Industrial: Prologis (PLD) – which we own in REIT Dividend Growth Portfolio – gained 1% on the week after kicking off REIT earnings season with very strong results, reporting that its full-year Core FFO rose 11.1% in 2022 and provided initial 2023 guidance calling for Core FFO growth of 9.5%. Prologis recorded net effective rent growth of 50.6% in Q4 (down slightly from record-highs of 59.7% in Q3) and cash rent growth of 32.4% (also down from record-highs of 38.5% in Q3). This week we published Industrial REITs: Shortages Become Gluts which discussed the outlook for the logistics property sector heading into 2023 amid concerns over the “boom-bust” dynamics seen in pricing power across other segments of global supply chains including shipping and trucking. Industrial REITs aren’t entirely immune from post-pandemic demand normalization, but supply remained inherently capped by land constraints. Rent growth will naturally moderate toward “trend” levels, but fundamentals are forecast to remain healthy absent a demand shock.
On the topic of earnings reports, while the REIT earnings calendar doesn’t get busy until early February, we’ll see a trickle of reports starting next week with office REIT SL Green (SLG) and cell tower REIT Crown Castle (CCI) on Wednesday along with timber REIT Weyerhaeuser (WY) on Thursday. Homebuilder D.R. Horton (DHI) will also report results on Tuesday. We’ll publish our Earnings Preview report next week which will discuss the major themes we’re watching over the next six weeks of REIT earnings reports.
Hotels: Pebblebrook (PEB) rallied 6% on the week after providing a business update noting that its revenue and FFO metrics in Q4 were not as soft as previously forecast in mid-December. For the fourth quarter, PEB’s Revenue Per Available Room (“RevPAR”) was 8% below its 2019 pre-pandemic comparable level as an 18% relative increase in Average Daily Rates was offset by a 22% relative decline in occupancy rates. By comparison, PEB’s third-quarter RevPAR was 1% above the pre-pandemic comparable – a deceleration that PEB attributed to weather-related impacts. PEB’s weaker fourth quarter came amid an otherwise strong period for the broader leisure industry. Three of the six hotel REITs that have provided preliminary fourth-quarter results reported better RevPAR comparables in Q4 than in Q3.
Expanding on that topic, data firm STR released its monthly hotel industry report this week showing that the national average RevPAR was 14.8% above 2019-levels in December – capping off the best year on record for both RevPAR and Average Daily Rates. Throughout the year, higher room rates drove the improved operating performance as the 8.1% annual RevPAR improvement over 2019-levels came despite occupancy rates that were 5% below pre-pandemic levels. For the year, Tampa registered the highest growth in RevPAR (+25.2%) while the steepest RevPAR deficit was in San Francisco (-33.4%). Higher-frequency data via the TSA Checkpoint statistics show that despite the broader recession concerns, 2023 is off to a strong start with January on pace to be the first month with passenger throughput above pre-pandemic levels.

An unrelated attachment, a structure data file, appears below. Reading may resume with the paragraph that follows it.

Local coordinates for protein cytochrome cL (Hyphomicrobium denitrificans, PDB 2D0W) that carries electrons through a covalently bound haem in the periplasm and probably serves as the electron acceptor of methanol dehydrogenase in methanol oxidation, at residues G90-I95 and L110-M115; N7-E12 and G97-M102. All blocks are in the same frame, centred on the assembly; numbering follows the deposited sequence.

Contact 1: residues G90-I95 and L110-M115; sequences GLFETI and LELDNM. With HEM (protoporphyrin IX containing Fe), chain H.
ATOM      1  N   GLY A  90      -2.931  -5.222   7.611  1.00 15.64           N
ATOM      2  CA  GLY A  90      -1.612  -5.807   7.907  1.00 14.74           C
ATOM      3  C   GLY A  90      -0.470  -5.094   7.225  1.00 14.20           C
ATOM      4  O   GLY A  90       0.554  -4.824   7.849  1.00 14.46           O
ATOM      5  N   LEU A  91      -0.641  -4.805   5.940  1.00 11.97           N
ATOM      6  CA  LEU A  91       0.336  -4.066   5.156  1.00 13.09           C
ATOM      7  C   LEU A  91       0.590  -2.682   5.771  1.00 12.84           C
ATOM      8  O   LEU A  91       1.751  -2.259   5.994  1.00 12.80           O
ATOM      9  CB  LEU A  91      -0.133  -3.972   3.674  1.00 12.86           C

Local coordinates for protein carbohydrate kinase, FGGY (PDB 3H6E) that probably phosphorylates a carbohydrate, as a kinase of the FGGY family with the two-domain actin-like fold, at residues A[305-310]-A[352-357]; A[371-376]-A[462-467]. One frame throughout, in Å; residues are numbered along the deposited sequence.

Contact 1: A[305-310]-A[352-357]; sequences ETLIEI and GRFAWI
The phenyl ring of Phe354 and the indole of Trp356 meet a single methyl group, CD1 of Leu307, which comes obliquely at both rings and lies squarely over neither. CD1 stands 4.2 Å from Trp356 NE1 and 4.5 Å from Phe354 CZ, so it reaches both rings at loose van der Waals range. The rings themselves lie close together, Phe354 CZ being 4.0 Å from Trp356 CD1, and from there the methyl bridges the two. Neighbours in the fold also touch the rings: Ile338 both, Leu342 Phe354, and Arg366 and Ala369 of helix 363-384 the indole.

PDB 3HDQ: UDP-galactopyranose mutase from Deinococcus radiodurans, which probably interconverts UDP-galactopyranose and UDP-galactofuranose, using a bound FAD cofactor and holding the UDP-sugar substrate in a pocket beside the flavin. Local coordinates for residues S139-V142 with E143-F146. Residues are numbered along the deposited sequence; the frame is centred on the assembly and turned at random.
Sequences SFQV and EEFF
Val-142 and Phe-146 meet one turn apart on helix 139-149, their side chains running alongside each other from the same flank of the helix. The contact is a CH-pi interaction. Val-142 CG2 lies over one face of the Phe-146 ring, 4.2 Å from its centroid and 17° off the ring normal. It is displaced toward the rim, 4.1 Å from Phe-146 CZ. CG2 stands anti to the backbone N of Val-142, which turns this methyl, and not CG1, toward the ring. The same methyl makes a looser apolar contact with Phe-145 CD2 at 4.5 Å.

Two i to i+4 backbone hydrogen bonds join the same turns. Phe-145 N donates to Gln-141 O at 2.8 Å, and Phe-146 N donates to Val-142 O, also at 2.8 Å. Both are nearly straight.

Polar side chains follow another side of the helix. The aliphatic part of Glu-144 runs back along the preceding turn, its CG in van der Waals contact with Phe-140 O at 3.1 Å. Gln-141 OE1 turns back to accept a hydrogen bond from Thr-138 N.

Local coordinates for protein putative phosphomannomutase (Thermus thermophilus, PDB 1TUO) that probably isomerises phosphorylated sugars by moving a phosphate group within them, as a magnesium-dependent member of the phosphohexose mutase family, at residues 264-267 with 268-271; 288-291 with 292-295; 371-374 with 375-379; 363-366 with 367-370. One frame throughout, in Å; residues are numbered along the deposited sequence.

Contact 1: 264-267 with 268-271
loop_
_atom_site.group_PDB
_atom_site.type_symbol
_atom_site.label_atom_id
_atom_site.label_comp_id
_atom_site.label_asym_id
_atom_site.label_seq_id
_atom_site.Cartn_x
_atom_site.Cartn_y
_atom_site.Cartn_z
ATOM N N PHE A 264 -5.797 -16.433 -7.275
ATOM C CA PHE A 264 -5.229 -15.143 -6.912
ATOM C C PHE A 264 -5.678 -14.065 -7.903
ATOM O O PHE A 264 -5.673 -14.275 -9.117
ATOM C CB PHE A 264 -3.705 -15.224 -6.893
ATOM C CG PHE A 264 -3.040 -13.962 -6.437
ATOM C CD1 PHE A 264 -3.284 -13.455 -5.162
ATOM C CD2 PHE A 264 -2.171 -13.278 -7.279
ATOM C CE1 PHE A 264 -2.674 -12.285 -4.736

Healthcare: A pair of healthcare REITs rallied after one of their struggling tenants – Pipeline Health – announced that it expects to exit bankruptcy in the coming weeks. Hospital-focused REIT Medical Properties (MPW) rallied 7% after it announced that Pipeline will continue to operate its four Los Angeles area hospitals and two medical office buildings at its pre-bankruptcy lease rate and terms and pay 100% of rent accrued during its bankruptcy. Global Medical (GMRE) advanced 4% on the week after announcing that Pipeline will also assume its lease at White Rock Medical Center in Dallas with no material changes to the lease terms. Gibbins Advisors reported last week that bankruptcy filings for healthcare companies nearly doubled in 2022 compared to the prior year which it attributes to a “COVID hangover” resulting from waning government support and higher labor costs.
Cannabis: On the downside this week, Innovative Industrial (IIPR) slumped more than 20% after reporting additional rent collection issues from its cannabis cultivator tenants amid an ongoing struggle with headwinds from lower pot prices and challenging financing conditions. IIPR reported collection issues and/or deferrals with four additional tenants – Green Peak, Holistic, Calyx Peak, and Sozo Health – in addition to three tenants that it had previously reported having collection issues and/or rent renegotiations – Parallel, Kings Garden, and Vertical. IIPR failed to collect 8% of its January rents – up from 6% in December and 3% for full-year 2022 – due to partial defaults from Parallel (2.9%) and Green Peak (2.7%), a full default from Vertical (0.7%), and a deferral granted to Calyx Peak (1.2%). IIPR applied securities deposits from Sozo, Kings Garden, and Holistic over the course of December and January. None of the seven tenants are publicly-traded companies – which represent 55% of IIPR’s portfolio. IIPR noted that its balance sheet remained well-capitalized with a roughly 12% Debt-to-Assets Ratio with no major debt maturities until May 2026.
Office: Vornado Realty Trust (VNO) slumped 4.5% on the week after it reduced its quarterly dividend by 29% citing “the current state of the economy and capital markets” and reflective of its “reduced projected 2023 taxable income, primarily due to higher interest expense.” Vornado becomes the third office REIT to reduce its dividend in the past month with SL Green (SLG) and Douglas Emmett (DEI) reducing their payouts in December amid mounting questions about post-pandemic office demand. Utilization rates and space per employee were on a downward decline even before the pandemic, and there’s mounting evidence that the pandemic simply accelerated the pre-existing trends of increased use of remote work arrangements. We expect a 15-20% decline in office space per employee by the end of 2030 as many corporate tenants in low-utilization markets significantly reduce their footprint in these regions and adopt more formalized “hybrid” work dynamics.